1 in 12 school children have high blood pressure
A major new Irish study found that 1 in 12 primary school children are already suffering from high blood pressure, which puts them at risk of heart disease and stroke in later adulthood.
The disturbing findings emerged in a study conducted in Cork over 14 months, across a sample of 1,075 children and involved 3rd and 4th class school children. Unfortunately these findings were of no surprise to me as a Dietitian. I have seen a number of older children and teenagers who have presented to the nutrition clinic for dietary advice to help combat elevated blood pressure.
One-quarter of the children surveyed in the study in 27 schools across Cork were overweight, figures which are in line with the national statistics for obesity amongst children. It is known that obese children are twice more likely to have high blood pressure than their normal weight classmates. If we think about the physiology, the more overweight a child or adult is, the harder the heart has to work to pump the blood around a “bigger” body. Another 2012 study indicated that more than 300,000 Irish children were overweight – rates which have trebled since 2000.
Professor Ivan Perry from UCC Cork who instigated the study reported that children who have higher than average blood pressure in their first decade of life are likely to continue to have it for the rest of their lives. “The problem is that it tracks from childhood to middle age and what you see in middle age is the culmination of 30 or 40 years of lifetime experience”. Having worked as a hospital based Dietitian in the past, I had observed that the age profile of adults being admitted to the coronary care units with heart attacks, angina and strokes was becoming younger and younger. A decade ago, heart attacks and strokes were mainly prevalent in the over 50’s age group but nowadays, it’s not unusual for someone to be admitted with uncontrolled blood pressure or heart attacks in their late 20’s.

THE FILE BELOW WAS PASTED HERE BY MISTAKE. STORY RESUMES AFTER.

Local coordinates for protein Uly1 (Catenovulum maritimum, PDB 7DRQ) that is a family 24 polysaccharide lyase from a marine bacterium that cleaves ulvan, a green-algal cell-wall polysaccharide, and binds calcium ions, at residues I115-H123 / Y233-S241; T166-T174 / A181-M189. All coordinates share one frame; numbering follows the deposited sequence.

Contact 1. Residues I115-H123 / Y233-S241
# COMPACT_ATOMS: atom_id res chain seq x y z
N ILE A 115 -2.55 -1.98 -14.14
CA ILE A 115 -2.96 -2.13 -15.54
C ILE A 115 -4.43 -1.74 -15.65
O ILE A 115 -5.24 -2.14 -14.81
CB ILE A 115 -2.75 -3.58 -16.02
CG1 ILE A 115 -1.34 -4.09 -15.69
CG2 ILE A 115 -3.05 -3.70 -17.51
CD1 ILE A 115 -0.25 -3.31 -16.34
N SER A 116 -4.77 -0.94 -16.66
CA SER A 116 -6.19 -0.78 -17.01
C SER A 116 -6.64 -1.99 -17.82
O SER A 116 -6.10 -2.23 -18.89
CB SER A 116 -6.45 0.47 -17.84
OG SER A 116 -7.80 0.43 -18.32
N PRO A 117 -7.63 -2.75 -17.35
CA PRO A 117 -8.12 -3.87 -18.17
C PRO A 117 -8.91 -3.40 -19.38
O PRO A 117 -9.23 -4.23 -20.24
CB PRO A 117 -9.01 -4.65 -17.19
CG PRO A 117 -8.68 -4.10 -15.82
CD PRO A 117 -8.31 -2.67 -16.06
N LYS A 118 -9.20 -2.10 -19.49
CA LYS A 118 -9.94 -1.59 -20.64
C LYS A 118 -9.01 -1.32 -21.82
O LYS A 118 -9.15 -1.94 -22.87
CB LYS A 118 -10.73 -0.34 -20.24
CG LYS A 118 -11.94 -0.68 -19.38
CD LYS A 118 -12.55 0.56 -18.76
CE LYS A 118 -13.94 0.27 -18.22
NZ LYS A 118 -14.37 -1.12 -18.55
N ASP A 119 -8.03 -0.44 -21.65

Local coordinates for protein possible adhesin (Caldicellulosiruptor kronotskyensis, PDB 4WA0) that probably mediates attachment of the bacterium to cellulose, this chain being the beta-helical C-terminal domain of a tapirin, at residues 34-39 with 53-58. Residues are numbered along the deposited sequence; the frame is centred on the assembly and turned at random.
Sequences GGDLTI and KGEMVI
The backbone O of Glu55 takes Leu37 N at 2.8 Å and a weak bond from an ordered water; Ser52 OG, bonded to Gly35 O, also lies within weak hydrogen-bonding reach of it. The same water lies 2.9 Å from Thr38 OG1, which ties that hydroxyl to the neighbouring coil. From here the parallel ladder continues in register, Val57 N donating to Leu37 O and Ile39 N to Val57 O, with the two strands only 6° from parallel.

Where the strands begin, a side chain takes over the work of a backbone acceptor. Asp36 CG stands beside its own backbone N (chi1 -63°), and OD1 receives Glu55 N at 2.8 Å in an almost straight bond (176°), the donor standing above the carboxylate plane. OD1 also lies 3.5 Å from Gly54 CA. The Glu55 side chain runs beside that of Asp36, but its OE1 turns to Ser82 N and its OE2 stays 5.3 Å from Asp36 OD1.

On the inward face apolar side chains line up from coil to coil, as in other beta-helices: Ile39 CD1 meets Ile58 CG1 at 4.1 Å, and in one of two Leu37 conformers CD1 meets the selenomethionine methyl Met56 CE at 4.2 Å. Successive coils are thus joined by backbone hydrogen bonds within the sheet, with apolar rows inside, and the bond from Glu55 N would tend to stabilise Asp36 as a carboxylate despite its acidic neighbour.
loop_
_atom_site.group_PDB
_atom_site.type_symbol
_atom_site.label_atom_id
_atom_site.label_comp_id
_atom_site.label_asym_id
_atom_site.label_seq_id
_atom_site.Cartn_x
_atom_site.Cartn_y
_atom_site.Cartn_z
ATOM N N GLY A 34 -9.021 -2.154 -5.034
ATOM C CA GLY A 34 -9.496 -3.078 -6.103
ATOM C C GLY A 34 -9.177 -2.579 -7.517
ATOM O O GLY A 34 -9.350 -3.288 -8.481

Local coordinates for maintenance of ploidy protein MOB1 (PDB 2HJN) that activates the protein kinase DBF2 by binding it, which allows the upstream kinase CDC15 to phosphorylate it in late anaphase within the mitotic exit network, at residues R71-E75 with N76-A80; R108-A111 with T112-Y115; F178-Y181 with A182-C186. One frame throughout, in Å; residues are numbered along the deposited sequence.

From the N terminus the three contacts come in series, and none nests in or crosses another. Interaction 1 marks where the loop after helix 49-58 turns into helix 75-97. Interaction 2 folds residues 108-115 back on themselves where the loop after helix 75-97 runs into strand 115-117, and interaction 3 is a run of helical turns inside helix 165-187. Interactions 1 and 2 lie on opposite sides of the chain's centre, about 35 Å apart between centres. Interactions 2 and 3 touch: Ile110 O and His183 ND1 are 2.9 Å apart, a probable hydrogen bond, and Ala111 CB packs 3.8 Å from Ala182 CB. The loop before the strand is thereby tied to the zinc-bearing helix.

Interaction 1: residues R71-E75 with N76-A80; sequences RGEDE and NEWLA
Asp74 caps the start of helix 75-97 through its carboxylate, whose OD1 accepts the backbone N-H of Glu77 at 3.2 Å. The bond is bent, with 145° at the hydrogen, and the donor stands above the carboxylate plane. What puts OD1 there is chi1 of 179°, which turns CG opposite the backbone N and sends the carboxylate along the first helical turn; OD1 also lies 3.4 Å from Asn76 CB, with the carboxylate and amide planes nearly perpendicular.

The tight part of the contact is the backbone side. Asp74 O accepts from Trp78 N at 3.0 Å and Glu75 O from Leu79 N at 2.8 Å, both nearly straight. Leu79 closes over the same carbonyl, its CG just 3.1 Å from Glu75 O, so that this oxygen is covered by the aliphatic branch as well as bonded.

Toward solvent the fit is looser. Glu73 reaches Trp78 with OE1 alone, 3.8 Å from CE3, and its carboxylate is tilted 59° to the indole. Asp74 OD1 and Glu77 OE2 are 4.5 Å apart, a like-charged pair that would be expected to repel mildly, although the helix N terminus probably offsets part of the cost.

Professor Perry indicates that the issue stems with a couple of roots; lack of physical activity, obesity and excessive salt intakes. The study found the children had very sedentary pastimes; one in five watched three or more hours of TV a day. Almost half playing at least one hour of computer games on a school night.
The greatest concern from the report focused on diet with half the Irish youngsters surveyed ingesting far above the recommended daily salt intake due to their reliance on processed and take-away foods. It is recommended that adults consume no more than 6 g of salt daily but the average intake is aprox 10 g per day. It’s a common misconception that if you don’t add salt to cooking or at the table there isn’t anything to worry about. The fact is that more than two thirds of our salt intake comes from salt which is added to everyday foods; sausages, processed meat, packet soups, jars of sauces, breads, breakfast cereals and ready meals.
The study’s co-ordinators admitted that the biggest concern was in the area of diet, with 5% of children not eating any breakfast before school, while 15% were treated to a takeaway more than once a week by their parents.
The study will now be considered by Health Minister James Reilly, who has repeatedly expressed concern at the soaring levels of obesity in Ireland. It is clear that Ireland is facing a healthcare time-bomb unless greater efforts are made to promote healthier lifestyles.